Washing Machine Drainage Problems

Problem Solver

Arranging drainage

When problems do arise with washing machines, it’s usually either because there is no convenient trap or waste pipe to break into, or because you need to fit a standpipe and the existing waste pipe is too high. The diagrams below show two possible solutions.

One is to run a new length of waste pipe out through the house wall to a nearby gully. For this, you’ll need a hammer drill and heavy duty masonry bit long enough to pierce the brickwork.

The other is to connect a new run of waste pipe to a nearby plastic soil pipe using a fitting called a strap-on boss connector. If you’re lucky, the soil pipe will be inside the house (though it may be hidden behind vertical boxing). If the soil pipe is outside, you’ll have to run the pipe through the wall. Old cast-iron soil pipes are not suitable for connection in this way.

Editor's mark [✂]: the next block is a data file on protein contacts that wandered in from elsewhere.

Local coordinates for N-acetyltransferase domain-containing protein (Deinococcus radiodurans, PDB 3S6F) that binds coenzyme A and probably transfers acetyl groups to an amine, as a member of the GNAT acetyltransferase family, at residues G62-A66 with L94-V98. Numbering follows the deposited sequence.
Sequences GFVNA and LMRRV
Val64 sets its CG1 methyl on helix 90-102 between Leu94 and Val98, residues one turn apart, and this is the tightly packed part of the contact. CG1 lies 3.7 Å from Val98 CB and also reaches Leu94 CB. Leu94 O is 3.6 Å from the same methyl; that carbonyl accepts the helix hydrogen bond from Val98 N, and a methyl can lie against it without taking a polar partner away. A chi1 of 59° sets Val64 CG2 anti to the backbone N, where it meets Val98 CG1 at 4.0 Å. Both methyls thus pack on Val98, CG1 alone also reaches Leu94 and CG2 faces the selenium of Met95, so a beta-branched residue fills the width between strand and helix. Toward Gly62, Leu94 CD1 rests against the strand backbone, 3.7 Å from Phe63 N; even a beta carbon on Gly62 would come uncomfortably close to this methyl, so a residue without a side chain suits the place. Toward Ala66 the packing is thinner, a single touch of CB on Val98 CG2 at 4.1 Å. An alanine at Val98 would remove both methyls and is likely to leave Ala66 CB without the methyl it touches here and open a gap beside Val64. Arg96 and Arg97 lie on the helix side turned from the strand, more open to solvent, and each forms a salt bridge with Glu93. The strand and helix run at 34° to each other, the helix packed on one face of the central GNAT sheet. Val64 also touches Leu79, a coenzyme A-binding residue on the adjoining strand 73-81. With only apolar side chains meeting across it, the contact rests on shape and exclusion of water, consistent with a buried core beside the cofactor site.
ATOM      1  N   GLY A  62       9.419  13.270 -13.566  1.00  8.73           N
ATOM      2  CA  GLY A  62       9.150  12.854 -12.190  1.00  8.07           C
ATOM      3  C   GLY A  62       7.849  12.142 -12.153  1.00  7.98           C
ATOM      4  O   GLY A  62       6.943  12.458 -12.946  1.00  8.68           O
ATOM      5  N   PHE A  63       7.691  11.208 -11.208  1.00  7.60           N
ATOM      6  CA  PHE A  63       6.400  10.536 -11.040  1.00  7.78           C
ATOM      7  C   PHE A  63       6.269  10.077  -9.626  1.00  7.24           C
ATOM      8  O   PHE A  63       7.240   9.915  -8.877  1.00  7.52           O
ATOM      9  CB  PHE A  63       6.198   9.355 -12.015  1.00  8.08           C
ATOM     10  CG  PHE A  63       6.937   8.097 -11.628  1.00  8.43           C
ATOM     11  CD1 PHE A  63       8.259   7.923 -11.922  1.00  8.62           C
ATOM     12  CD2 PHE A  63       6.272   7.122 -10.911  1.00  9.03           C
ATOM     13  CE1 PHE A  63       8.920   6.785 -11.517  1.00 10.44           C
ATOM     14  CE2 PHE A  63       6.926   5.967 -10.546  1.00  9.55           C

Arrange for the new waste pipe to slope fractionally so that the water drains correctly. (The exact slope is not critical.)

At a gully, run the pipe down below the surface of the grille (old open type), or connect into the spare inlet hole (modern closed type).

washing machine drainage 1

At a plastic soil pipe, fit a strap-on boss connector. Mark where to break into the pipe, then drill a hole for the new waste pipe using a 38mm (1/2") hole saw attachment for an electric drill. Fit the connector in the hole, and tighten the screws securing the strap.

washing machine drainage 2

25. May 2011 by admin
Categories: Appliances, Drains, Plumbing | Tags: | Comments Off on Washing Machine Drainage Problems


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